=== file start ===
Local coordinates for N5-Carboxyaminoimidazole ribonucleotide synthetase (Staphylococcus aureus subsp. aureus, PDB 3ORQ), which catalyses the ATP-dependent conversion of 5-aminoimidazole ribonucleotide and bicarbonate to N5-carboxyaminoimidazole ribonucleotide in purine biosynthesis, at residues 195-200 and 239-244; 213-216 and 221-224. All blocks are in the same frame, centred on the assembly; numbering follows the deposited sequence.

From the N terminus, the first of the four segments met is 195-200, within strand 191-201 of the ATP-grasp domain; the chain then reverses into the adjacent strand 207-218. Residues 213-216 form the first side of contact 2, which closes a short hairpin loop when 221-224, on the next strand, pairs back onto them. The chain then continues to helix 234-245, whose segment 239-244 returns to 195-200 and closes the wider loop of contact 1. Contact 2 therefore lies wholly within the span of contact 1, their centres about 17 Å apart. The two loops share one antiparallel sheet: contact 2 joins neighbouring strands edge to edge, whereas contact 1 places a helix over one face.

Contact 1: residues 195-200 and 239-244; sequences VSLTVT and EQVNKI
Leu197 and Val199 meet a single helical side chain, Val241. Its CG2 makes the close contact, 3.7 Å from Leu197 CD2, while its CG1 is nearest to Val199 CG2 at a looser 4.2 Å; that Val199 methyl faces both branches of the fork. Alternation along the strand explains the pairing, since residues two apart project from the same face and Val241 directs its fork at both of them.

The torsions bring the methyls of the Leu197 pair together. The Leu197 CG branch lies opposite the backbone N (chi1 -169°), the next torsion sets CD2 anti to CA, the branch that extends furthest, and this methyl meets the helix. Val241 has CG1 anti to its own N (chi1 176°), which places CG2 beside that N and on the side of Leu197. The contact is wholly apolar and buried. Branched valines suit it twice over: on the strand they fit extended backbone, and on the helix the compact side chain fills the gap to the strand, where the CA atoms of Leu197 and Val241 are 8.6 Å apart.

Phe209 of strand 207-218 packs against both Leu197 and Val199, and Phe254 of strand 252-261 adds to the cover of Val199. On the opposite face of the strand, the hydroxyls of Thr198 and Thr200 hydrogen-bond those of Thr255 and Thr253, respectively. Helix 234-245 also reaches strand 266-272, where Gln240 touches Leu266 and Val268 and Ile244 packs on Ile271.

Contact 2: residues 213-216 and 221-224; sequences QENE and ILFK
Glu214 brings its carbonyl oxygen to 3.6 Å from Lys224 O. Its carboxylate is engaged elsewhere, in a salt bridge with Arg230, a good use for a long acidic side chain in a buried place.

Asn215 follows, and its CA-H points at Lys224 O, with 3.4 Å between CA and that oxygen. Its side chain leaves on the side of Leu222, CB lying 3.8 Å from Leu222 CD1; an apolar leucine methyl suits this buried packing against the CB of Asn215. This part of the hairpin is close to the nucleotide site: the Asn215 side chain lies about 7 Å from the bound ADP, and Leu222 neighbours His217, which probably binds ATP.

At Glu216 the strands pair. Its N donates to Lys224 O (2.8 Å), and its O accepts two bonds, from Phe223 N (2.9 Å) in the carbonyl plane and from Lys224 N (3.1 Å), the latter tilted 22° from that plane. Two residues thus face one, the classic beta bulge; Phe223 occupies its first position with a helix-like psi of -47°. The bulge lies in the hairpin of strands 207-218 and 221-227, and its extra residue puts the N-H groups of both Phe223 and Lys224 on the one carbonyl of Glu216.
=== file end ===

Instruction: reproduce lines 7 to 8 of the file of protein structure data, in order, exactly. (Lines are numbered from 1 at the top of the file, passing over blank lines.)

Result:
Contact 2: residues 213-216 and 221-224; sequences QENE and ILFK
Glu214 brings its carbonyl oxygen to 3.6 Å from Lys224 O. Its carboxylate is engaged elsewhere, in a salt bridge with Arg230, a good use for a long acidic side chain in a buried place.